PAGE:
Diplomatic sources confirm off the record that it’s a non-stop struggle to convince different layers of the Taliban leadership to allow for some concessions.

Discussions with the NATO block are for, all practical purposes, dead: bluntly, there will be no help without visible concessions on girls’ education, women’s rights and the heart of the matter – on which everyone agrees, including the Russians, the Chinese and the Central Asians – a more inclusive government in Kabul.

So far, Taliban pragmatists – led by the Doha political office – have been on the losing end.

The OIC meeting at least came up with practical suggestions involving Islamic development banks. Pakistani Foreign Minister Shah Mahmood Qureshi was keen to emphasize the necessity of getting Kabul to access banking services.

This is the heart of the problem: there are no solid banking channels after NATO departed. So it’s technically impossible to transfer financial aid into the system and then distribute it across hard-hit provinces. Yet, once again, this is ultimately linked to those lofty western humanitarian aid pledges crammed with conditionalities.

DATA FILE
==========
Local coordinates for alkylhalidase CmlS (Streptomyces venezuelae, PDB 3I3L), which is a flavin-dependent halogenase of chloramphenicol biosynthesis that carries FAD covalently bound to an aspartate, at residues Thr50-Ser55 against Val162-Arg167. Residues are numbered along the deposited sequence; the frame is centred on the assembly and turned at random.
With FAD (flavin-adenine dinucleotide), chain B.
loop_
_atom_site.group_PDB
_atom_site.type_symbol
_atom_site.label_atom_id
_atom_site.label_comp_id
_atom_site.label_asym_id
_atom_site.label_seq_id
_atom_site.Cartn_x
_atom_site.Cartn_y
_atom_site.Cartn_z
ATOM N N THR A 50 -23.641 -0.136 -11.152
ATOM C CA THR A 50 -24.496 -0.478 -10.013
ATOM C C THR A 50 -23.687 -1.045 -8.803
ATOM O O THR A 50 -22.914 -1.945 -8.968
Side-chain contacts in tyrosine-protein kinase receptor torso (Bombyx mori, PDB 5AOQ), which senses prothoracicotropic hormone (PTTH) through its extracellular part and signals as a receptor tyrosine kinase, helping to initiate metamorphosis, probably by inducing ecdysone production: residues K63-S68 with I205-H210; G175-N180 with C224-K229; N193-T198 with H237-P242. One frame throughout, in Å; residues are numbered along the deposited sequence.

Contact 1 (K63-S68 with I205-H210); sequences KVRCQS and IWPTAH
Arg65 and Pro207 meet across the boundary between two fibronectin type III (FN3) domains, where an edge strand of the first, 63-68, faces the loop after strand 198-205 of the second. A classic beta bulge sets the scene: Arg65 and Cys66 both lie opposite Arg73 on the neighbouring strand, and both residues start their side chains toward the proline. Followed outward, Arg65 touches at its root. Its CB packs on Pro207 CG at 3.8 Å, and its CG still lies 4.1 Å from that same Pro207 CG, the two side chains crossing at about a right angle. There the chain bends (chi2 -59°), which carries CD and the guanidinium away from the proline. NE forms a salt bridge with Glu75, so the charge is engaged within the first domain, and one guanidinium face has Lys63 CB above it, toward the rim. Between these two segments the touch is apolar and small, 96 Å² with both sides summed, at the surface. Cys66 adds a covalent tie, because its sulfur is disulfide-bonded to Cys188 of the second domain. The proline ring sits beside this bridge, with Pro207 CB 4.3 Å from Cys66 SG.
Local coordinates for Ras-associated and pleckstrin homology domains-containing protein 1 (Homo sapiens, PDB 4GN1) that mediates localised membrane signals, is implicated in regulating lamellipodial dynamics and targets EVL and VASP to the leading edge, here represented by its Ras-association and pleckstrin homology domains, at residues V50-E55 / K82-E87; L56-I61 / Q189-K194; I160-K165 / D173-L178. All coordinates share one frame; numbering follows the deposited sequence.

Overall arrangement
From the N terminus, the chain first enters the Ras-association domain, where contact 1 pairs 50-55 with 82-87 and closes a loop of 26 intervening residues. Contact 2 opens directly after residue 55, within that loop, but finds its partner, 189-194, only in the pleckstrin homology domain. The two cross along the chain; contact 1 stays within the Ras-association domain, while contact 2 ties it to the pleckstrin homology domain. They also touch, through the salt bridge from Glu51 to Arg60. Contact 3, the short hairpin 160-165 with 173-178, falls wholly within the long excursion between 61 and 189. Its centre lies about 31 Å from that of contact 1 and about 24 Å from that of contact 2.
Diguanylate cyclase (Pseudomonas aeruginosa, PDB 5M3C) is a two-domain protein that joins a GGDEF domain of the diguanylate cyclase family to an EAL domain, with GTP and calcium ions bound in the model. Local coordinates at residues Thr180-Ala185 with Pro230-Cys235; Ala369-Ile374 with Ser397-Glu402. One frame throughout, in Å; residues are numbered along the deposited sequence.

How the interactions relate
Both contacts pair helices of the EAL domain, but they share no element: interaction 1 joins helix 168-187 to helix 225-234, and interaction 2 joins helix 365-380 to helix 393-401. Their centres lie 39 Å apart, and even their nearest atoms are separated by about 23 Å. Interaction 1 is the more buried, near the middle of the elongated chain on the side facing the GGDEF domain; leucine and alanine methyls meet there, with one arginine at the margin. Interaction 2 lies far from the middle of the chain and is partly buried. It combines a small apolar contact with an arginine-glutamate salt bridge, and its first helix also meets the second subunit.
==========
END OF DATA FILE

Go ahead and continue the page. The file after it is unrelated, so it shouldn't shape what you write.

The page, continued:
In the end, Qureshi, together with the OIC Secretary-General Hissein Brahim Taha, announced that a ‘humanitarian trust fund’ will be established as soon as possible, under the aegis of the Islamic Development Bank. The fund should be able to incorporate international partners, non-politicized westerners included.

Qureshi put out his bravest face, emphasizing that “the need is felt to forge a partnership between the OIC and the UN.”

Taha, for his part, was quite realistic. No funds whatsoever have been pledged so far for this new OIC humanitarian operation.